The group of chemicals known as polychlorinated biphenyls (PCB) is one of the original twelve POPs covered by the Stockholm Convention. They possess properties including longevity, heat absorbance and form an oily liquid at room temperature that is useful for electrical utilities and in other industrial applications.

PCB are aromatic hydrocarbon compounds, consisting of two benzene rings linked by a carbon-carbon bond. The hydrogen atoms can be substituted by up to ten chlorine atoms. PCB exist as viscous liquids or resins and may be colourless or yellowish with a strong, characteristic smell. One of the most important characteristics of PCB is that they have excellent dielectric properties, are resistant to chemical and thermal degradation (they decompose at high temperatures above 1000 °C), are not affected by light and are not flammable.

Due to their physico-chemical properties, PCB were manufactured worldwide for use in a wide range of applications, most importantly as insulating fluids in transformers. PCB were also used in other types of closed and semi-closed applications, such as capacitors, as well as in so-called ‘open applications, such as paints, sealants and carbon paper.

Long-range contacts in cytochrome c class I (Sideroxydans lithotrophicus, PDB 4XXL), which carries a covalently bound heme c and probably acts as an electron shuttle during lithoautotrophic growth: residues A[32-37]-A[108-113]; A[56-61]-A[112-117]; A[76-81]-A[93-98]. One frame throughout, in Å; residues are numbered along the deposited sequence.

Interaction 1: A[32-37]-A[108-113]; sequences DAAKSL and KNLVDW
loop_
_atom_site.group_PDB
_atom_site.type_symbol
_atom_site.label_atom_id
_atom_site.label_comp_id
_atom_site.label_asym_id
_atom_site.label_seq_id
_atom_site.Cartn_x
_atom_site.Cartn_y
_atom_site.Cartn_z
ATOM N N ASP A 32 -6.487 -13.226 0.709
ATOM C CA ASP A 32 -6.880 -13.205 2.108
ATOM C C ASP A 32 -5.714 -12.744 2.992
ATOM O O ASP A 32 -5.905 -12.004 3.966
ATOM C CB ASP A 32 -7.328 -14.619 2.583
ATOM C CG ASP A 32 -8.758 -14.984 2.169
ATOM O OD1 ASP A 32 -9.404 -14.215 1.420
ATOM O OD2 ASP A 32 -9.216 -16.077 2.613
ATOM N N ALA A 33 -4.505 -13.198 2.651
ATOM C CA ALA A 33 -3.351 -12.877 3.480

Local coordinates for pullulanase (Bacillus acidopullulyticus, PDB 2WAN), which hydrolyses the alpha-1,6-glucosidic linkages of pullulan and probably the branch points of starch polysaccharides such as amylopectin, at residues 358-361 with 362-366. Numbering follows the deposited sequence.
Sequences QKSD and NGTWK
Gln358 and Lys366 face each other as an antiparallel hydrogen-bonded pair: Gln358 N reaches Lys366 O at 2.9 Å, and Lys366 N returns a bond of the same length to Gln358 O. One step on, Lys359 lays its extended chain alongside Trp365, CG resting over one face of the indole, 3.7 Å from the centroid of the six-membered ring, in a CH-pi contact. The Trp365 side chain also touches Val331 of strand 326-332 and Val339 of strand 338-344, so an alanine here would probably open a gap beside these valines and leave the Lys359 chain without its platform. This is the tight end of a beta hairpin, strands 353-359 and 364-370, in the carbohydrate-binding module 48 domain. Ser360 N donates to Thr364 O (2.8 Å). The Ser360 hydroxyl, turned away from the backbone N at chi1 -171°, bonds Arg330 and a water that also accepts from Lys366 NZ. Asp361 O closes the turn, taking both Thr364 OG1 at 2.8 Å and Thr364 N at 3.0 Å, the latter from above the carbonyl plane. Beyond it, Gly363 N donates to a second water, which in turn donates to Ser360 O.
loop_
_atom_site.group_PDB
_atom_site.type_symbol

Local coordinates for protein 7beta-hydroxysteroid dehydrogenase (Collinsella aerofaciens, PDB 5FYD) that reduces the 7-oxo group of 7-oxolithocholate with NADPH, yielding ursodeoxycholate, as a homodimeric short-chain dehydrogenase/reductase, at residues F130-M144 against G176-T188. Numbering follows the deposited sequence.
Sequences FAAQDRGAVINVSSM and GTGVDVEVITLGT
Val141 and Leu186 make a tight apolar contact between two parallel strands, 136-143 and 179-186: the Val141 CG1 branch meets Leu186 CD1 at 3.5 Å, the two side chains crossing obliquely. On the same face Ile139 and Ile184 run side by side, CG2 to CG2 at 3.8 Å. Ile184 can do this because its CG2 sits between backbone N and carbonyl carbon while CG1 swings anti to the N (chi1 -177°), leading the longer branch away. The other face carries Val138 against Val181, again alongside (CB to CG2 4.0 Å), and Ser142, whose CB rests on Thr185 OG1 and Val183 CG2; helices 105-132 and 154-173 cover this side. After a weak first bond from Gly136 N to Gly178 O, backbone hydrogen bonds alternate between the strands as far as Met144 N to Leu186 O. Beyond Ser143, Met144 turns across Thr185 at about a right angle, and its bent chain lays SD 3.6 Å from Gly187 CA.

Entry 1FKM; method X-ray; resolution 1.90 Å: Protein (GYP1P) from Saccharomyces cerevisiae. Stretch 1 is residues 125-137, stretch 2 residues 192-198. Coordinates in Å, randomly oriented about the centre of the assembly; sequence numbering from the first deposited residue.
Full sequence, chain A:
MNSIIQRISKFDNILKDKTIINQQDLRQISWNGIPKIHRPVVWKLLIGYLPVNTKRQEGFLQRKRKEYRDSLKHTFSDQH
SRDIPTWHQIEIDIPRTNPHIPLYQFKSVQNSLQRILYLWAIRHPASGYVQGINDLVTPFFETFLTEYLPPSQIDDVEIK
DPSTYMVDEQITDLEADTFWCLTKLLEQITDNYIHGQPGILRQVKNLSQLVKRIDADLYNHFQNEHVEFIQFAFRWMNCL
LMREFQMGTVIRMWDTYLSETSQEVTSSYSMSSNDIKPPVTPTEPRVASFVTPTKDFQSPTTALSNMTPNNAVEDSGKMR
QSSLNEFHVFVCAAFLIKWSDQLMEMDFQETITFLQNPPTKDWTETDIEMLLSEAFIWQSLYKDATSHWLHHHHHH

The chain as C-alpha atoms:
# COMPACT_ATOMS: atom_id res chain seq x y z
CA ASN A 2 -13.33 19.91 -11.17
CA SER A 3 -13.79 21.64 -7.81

PCB can cause serious health effects in humans and animals, including reproductive impairment and immune system dysfunctions. The International Agency for Research on Cancer (IARC) classified PCB as Group 1 “carcinogenic to humans”. PCB have been detected in human milk, and in some cases, observed levels for indicator PCB were several orders of magnitude higher than the WHO safety level . Once in the environment, PCB enter the food chain. More than 90% of human exposure to PCB is through food.

PCB are listed in Annex A to the Stockholm Convention. The production and new uses of PCB are banned, and Parties to the Stockholm Convention must eliminate the use of PCB in equipment by 2025 and to ensure the environmentally sound waste management of liquids containing PCB and equipment contaminated with PCB by 2028.